We are pleased that Jamaica has taken the lead in promoting a Caricom engagement of Haiti with the aim of ending the political crisis in that country.

Indeed, it is a course of action which this newspaper, twice last week, urged on Prime Minister P J Patterson, but which Jamaica and its Caricom partners had already put in train.
The action by Caricom, we think, is important in two respects.

Firstly, it is a signal of a new willingness of the mainly English-speaking members of the Caricom to fully embrace Haiti into the regional family and to recognise it as a full partner in the community – not as a country whose presence is tolerated and even acknowledged but whose status is in limbo.

Which is how the rest of the Caribbean, and in particular the English-speaking states, have tended to treat Haiti. With this sense of superiority.

The truth is that the tendency is on occasion to recall with romantic vision the achievements and ideal of the Haitian revolution. For there is a pride, in mostly black nations, in knowing that a black slave army defeated the powerful French colonisers to create the world’s first black republic more than a 150 years before any other member of Caricom received its independence and nearly decades before slavery was abolished in the British Caribbean.

Yet, our prevailing vision of Haiti is of its poverty, its dictatorships, its political dictatorships and our naive assumption of it as a society mired only in backwardness. It is an attitude born of an arrogance that has its foundation in a colonial process that was not divisive but had the capacity to draw imaginary lines between people who might otherwise share common cause.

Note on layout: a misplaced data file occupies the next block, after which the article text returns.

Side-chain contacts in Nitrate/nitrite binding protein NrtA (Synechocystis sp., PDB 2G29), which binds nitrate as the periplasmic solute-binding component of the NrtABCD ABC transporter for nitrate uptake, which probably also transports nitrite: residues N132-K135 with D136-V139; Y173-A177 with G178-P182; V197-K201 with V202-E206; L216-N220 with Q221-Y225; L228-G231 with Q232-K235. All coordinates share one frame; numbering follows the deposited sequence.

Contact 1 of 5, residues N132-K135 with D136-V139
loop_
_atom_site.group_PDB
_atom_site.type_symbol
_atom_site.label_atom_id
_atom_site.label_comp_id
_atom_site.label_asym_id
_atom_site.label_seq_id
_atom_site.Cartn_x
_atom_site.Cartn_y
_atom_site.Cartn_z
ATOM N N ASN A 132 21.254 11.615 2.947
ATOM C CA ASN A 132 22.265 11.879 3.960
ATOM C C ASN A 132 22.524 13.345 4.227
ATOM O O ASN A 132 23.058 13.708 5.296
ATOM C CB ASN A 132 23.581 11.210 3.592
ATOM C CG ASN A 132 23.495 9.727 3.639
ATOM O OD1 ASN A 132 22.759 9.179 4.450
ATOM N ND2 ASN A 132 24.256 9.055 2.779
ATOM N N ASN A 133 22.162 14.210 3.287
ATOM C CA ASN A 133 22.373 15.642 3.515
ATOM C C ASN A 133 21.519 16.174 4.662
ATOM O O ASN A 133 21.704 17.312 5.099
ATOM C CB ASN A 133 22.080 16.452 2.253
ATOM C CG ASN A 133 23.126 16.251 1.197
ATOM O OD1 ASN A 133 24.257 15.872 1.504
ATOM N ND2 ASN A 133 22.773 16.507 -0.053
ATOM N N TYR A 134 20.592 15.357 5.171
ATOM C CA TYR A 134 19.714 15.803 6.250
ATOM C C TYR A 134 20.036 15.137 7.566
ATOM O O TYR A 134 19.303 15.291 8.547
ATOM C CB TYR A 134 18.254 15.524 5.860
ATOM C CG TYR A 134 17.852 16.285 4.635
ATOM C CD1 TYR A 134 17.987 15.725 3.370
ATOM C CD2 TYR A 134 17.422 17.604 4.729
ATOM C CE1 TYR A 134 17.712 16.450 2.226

Any engagement of Haiti, helps to remove these barriers and help to exploit the commonwealth of interests between people who share a similar history, and whose only significant difference is language.

Moreover, it is our view that in the context of today’s increasingly globalised world, instability in Haiti does not, ultimately, exist in isolation. Haiti‘s problems, in the end, become, too, the problem of its neighbours, not least in terms of an unstructured illegal immigration.

Conversely, a stable and prosperous Haiti is good for the region. In the case of Caricom it is, in terms of population, the community’s largest market.

But we have another reason why we welcome the move by Caricom. The move points to the continuing emergence of the community not only as an economic grouping but as a political entity.

In this sense it reflects the growth of the community faster than the pace of its formal institutions. For in the case of Guyana (twice), St Vincent and now Haiti, Caricom is asserting itself as a political force, taking steps that have the feel of nascent sovereign authority.

This is good for the advancement of the proposed Caribbean single market and economy. For if we grow comfortable with such political interventions it is only a small step to ceding authority to some supranational council for its management of the affairs of the single market. Which is a good track towards creating a genuinely seamless economic space.

But the announcement by President Aristide of Haiti that he will welcome a fact-finding mission to his country must not be allowed to be end of the process.

Hopefully, he and the Haitian opposition demanding his resignation will attend the proposed special summit that Mr Patterson has offered to host.

Caricom must tell all parties to the Haitian conflict that if they wish their country to be truly part of the regional family, and gain any benefits that the community has to offer, then they must behave with maturity and come to the table in good faith.

Having started this political process, the community needs now to begin to think of terms of sanctions for errant members.

Except for the views expressed in the columns above, the articles published on this page do not necessarily represent the views or opinions of the Jamaica Observer.